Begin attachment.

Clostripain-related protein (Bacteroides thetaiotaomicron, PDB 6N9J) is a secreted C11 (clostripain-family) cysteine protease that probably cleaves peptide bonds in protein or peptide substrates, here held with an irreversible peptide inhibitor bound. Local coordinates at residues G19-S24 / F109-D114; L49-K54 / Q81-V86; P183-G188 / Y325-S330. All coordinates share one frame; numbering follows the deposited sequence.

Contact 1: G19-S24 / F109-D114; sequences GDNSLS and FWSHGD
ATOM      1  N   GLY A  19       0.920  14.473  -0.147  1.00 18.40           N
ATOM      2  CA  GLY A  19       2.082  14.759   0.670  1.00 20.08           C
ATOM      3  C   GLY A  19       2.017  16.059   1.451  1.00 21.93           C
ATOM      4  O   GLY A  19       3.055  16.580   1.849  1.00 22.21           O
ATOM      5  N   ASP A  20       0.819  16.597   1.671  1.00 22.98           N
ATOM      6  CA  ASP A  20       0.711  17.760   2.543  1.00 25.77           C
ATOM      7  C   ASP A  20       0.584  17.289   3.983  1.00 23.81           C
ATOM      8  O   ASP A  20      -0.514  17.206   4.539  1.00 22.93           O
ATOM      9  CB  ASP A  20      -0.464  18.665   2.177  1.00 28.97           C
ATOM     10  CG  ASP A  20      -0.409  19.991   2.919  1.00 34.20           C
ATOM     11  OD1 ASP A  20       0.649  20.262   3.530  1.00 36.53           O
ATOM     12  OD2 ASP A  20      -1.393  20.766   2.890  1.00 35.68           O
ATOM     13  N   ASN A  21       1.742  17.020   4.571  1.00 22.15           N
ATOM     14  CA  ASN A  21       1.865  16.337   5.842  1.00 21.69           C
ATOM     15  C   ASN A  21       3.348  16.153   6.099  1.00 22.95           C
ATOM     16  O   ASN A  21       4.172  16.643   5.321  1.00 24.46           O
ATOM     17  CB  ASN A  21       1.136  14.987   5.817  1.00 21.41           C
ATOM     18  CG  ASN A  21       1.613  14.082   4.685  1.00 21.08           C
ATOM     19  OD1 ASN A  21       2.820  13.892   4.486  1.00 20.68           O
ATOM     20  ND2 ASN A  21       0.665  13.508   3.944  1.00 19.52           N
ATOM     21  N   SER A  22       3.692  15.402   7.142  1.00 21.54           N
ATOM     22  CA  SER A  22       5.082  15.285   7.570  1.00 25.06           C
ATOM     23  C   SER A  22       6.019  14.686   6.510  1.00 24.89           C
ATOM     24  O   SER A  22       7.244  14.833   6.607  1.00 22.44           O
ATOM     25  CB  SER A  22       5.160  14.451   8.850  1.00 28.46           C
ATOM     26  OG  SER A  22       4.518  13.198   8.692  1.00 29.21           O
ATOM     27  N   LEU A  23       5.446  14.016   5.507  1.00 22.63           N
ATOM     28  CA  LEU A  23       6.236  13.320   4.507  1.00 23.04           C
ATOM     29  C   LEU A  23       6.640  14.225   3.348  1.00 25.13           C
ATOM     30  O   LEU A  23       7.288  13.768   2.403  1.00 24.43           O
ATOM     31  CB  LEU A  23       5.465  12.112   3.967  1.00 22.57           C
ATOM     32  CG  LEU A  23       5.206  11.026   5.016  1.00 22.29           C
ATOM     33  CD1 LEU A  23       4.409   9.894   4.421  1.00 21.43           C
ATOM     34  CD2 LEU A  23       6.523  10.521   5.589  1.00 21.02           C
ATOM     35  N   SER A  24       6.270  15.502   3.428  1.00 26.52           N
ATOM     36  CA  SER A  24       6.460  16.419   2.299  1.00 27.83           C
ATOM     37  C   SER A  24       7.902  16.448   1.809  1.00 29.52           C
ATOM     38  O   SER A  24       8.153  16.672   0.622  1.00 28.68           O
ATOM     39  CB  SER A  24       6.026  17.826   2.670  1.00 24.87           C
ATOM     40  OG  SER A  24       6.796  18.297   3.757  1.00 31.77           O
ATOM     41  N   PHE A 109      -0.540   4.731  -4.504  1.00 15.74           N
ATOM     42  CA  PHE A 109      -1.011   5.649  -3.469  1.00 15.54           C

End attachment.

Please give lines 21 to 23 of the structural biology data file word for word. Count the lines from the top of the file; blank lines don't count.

ATOM     19  OD1 ASN A  21       2.820  13.892   4.486  1.00 20.68           O
ATOM     20  ND2 ASN A  21       0.665  13.508   3.944  1.00 19.52           N
ATOM     21  N   SER A  22       3.692  15.402   7.142  1.00 21.54           N